When you become a success on your own, you're ready to apply for a leadership position at your Dad's company. But only accept an offer under your terms with a written agreement about your responsibility, stock ownership and profit sharing will occur in the future. Be ready to work harder than anyone else in the company. Expect no special favors and earn your pay like a professional. Get promoted to stockholder and help the company grow to the next level as your Dad backs off and let's go.
When a son or daughter works for their Dad's company, they should always ask themselves if they could do better, make more money, have more fun or get ahead faster at another company. They should never postpone their future waiting for Dads to potentially give them a piece of the company someday. Fathers and sons should discuss, agree on and put the following into writing:
- Stock ownership transition plan
- Buyout options
- Compensation packages
- Management accountability transition
- Chain of command & authority
- Joint review of financials monthly
- Participation in major decisions
Sons and daughters, if your Dad isn't willing to be open and honest with you about the future of his company, ownership, transition and compensation; you have no choice but to fire him by quitting. Aren't family businesses fun?
George Hedley owns Hedley Construction and Hardhat Presentations. He is the author of the "The Business Success Blueprint Series" now available in 8-workbook & audio CD sets. He is available to speak at your organization on his proven system to build profits, people, customers and wealth. Construction company owners are invited to attend his 2-day 'Profit-Builder Circle' boot camps held regularly. E-mail him to receive a free copy of his book entitled "Everything Contractors Know About Making A Profit", signup for his free management e-newsletter, visit his online bookstore, or receive more information. Call 800-851-8553, visit his website at www.hardhatpresentations.com or e-mail George at firstname.lastname@example.org.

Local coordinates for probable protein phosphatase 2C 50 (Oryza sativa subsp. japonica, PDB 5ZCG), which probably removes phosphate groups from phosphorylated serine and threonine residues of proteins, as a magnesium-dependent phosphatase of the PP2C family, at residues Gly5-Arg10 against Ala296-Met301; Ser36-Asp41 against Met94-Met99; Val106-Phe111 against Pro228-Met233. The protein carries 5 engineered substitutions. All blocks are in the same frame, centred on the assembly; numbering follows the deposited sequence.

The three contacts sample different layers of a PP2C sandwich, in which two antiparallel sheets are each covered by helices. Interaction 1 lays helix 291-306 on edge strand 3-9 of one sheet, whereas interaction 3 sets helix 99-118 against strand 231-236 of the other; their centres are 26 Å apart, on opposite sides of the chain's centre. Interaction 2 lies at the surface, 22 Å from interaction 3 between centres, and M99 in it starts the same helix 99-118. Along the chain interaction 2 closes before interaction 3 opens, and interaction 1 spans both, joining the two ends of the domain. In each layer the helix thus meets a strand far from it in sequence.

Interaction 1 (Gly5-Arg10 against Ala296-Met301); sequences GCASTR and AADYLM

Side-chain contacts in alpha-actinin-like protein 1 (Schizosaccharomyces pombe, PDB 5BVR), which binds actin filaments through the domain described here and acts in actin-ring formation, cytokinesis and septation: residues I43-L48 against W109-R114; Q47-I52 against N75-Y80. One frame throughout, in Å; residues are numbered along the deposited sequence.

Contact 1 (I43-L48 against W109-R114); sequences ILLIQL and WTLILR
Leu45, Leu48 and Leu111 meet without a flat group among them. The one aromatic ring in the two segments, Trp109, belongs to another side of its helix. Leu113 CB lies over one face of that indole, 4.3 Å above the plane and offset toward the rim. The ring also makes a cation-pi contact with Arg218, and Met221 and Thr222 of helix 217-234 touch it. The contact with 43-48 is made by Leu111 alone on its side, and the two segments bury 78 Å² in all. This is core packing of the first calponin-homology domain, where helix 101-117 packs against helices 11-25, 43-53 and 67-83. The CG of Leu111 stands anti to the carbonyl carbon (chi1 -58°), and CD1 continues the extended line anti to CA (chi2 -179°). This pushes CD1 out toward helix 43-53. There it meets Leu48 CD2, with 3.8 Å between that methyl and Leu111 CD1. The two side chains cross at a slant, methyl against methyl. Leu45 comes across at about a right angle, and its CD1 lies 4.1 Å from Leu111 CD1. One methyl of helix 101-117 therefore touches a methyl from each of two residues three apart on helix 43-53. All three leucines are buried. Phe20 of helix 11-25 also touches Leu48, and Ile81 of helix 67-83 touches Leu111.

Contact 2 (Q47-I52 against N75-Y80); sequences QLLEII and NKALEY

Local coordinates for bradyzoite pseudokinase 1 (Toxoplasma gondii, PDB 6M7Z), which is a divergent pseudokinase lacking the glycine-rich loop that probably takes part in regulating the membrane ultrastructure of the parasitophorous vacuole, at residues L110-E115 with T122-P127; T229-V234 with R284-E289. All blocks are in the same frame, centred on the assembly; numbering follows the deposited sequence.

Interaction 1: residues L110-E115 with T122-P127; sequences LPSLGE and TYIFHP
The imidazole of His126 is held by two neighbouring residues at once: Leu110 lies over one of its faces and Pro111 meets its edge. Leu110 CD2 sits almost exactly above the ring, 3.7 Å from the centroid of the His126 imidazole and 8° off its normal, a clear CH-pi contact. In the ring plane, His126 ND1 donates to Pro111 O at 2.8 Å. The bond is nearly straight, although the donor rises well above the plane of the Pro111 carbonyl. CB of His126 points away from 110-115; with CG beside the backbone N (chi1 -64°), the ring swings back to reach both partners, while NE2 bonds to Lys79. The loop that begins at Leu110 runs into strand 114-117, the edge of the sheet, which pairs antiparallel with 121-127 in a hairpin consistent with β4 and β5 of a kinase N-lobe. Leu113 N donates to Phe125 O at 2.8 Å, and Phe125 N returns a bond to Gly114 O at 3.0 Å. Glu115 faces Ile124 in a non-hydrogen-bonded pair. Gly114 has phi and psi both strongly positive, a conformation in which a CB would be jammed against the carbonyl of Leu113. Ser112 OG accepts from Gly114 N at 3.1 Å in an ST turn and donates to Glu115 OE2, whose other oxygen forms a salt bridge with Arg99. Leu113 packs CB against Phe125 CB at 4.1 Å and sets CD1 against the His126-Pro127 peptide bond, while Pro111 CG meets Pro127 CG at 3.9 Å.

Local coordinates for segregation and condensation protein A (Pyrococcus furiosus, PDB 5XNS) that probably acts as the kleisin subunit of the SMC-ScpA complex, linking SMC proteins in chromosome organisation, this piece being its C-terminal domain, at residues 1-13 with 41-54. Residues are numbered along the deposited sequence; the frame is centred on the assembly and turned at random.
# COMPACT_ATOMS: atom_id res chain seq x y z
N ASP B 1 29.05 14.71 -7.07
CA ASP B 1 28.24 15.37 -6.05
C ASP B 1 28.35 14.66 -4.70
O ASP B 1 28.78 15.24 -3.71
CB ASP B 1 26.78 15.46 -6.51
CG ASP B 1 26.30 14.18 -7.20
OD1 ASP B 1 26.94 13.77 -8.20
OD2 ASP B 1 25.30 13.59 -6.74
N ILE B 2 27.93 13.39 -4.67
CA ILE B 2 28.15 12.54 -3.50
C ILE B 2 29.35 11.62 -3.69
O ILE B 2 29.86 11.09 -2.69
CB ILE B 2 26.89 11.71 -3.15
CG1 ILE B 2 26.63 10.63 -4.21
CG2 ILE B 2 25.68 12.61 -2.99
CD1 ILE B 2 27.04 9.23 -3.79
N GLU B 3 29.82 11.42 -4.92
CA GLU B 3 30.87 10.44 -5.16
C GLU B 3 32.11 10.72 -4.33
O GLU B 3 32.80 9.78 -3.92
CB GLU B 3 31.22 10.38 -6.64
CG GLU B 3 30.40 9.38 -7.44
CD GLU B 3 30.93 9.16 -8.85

3300 Irvine Avenue #135
Newport Beach, CA 92660
Phone (949) 852-2005
Fax (949) 852-3002
Email: email@example.com website: www.hardhatpresentations.com
George Hedley owns a $75 million construction and development company and
Hardhat Presentations. He speaks to companies on building profitable businesses,
leadership, and loyal customers. He holds 3-day in-depth "Profit-Builder
Circles" open to construction company owners in an interactive roundtable
format every 3 months. His "Profit-Builder System" includes proven
tools to always make a profit, build equity, create wealth, win profitable
jobs, motivate your people, and enjoy the benefits of owning a profitable company.